Write for five minutes about one person who you believe lives a convincing life in the academy.
I’m grateful for John’s recent summary of our workshop in Victoria. I thought I would follow with this specific writing prompt for those of you interested in the conversation about staying alive. As John mentions in his post, the most illuminating part of our workshop was listening to one another describe people we knew who live convincing lives in the academy. If you take this up, you might consider writing about someone in one of the four phases of academic life we identify: 1) graduate school, or apprenticing (immersed in culture; involvement and engagement; observing culture and persons; learning and growing; choosing work you love; investing in the self; 2) the warrior phase (creating Place, in the tenure stream, outside tenure stream, administration, nonacademic; looking to colonize structures and spaces; diversifying options; keeping moving; 3) the settler and householder phase(inhabiting places, or degrees of permanence; thinking within and beyond institution; learning and growing with students; cultivating a beginner’s mind); and 4) the eldering phase (sharing experience, story, wisdom; modeling health, growth, vitality; giving back to the community though mentoring).
The stories we shared in Victoria corresponded well to what we believe are seven virtues for living a fulfilling life in academics: centeredness, wholeness, compassion, forgiveness, generosity; imagination; and collaboration. Do you have a story to share?
We offered an updated version of our “Staying Alive” workshop at the biennial conference of ASLE in Victoria BC earlier this month. About twenty faculty attended, representing every career stage and variety of institution. We piloted an enhanced format and a new series of ideas. It was great fun and encouraged us to think about taking our show on the road. For those of you who attended, we hope you’ll keep reading this blog and use it to carry on the conversation. For those who missed it, here’s a brief report.
We began with a circle and introductions. Mark then read our “recently discovered fragment of a draft of “Walden,” which supposedly details Thoreau’s disenchantment with academe. Knowing smiles did not begin to break out until he was about halfway through, and he laughingly explained that, when he read it as part of his acceptance speech for a teaching award back home at Keene State, no one got the joke until he had finished and remarked, “Of course this is only a parody.”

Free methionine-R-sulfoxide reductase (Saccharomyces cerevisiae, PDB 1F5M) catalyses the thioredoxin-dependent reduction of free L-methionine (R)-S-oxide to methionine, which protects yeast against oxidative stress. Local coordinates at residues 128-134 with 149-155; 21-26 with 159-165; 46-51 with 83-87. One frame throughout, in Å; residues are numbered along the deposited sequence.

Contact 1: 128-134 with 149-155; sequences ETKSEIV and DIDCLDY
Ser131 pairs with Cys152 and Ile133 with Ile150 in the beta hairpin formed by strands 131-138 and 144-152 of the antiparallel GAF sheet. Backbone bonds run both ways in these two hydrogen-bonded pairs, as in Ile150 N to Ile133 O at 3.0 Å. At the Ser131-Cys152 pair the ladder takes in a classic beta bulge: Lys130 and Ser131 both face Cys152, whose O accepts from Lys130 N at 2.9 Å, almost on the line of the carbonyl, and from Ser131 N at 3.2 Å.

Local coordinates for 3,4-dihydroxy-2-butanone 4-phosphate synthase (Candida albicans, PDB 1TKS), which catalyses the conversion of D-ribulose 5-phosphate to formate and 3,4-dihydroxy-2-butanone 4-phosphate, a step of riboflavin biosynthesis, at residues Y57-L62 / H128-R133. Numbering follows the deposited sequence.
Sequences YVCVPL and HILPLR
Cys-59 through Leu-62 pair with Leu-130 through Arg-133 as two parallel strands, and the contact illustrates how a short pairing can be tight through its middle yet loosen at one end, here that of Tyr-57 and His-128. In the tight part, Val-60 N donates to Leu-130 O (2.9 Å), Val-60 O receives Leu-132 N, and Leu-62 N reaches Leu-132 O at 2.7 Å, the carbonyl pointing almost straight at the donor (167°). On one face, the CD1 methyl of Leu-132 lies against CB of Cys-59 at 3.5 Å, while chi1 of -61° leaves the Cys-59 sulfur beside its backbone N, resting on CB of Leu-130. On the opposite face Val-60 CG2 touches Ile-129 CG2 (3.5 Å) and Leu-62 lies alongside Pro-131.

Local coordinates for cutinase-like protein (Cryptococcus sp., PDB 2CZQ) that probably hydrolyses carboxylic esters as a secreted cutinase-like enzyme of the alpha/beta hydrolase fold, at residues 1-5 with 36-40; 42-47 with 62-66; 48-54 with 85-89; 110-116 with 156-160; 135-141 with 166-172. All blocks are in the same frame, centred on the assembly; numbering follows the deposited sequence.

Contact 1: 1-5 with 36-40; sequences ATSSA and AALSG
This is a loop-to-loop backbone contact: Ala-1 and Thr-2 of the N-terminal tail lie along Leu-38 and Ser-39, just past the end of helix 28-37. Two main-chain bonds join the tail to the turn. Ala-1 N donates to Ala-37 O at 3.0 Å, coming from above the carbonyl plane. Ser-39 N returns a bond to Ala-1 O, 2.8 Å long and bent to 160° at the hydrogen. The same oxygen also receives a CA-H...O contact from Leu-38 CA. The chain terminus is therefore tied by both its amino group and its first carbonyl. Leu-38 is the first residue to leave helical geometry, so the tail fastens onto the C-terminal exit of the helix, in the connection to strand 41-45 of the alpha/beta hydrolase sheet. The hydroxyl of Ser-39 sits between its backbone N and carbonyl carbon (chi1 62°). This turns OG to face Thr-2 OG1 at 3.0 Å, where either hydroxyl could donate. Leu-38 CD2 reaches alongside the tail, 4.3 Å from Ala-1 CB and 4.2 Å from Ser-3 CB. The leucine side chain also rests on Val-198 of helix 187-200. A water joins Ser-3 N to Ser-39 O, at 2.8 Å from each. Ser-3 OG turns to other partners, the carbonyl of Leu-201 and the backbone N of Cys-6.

We then spent a half hour presenting basic concepts, some of which have appeared in these blogs: the dimensions of person, profession, and institution, the challenge of leading a balanced life, and the necessity of pursuing your own personal growth. We used yoga balancing postures as the master metaphor, explaining that balance is a process of entering and sustaining dynamic equilibrium.
It is effortful, requiring both strength and coordination, and it manifests internally as aliveness or pleasure while manifesting externally as beauty. There is typically a single axis or center, about which the other limbs configure, so that there are always four “points” in play. In our model these are the person, the profession, the institution, and the phase of life or career. We offer tools for balancing, which can be thought of as ways of organizing energy flows.
The four phases of an academic career we correlate to Erik Erikson’s stages of adult life, but also to the traditional Indian model, in which a man (sic) is first a student or apprentice, then a warrior, then a householder, and finally a sadhu or yogi practicing in the forest. For academic people, the apprentice phase is graduate school, where we are all learning the ropes (age 22-28). The comes the warrior phase, where one struggles to find a place in the world (28-38). Next comes the settler/householder phase (38-55), where one exercises leadership and achieves productivity and honor in the community. And finally comes the elder phase (55+), when one becomes a wisdom carrier and story-teller. (Mentoring and faculty coaching programs typically target the first two phases and neglect the latter two, but we feel that all are important and worth addressing.)
After this introduction, we moved on to discussions of each individual phase, a half-hour each. We asked everyone to do a short free-writing on someone they knew who had led a convincing life during that phase. Then we shared and discussed these impressions, looking for tools we could identify and use. These discussions proved extremely rich and exciting, no doubt because people seldom have such an opportunity to explore their deepest feelings and personal history in a professional setting free of competition. By the end of our three-hour session we had developed quite a few tools and were able to wrap up with a synthesis of principles and strategies for balanced living.
We’ll elaborate on some of these ideas and tools in subsequent posts. Please send us your views and let us know if your colleagues might benefit from a workshop like this.
Note: institutions represented at the Victoria workshop included Lafayette College, Salisbury University, University of Northern BC, University of Gothenburg (Sweden), Middlebury College, University of Dayton, Mount Holyoke College, South Dakota School of Mines and Technology, University of Minnesota – Morris, Penn State University – Altoona, and the University of Connecticut.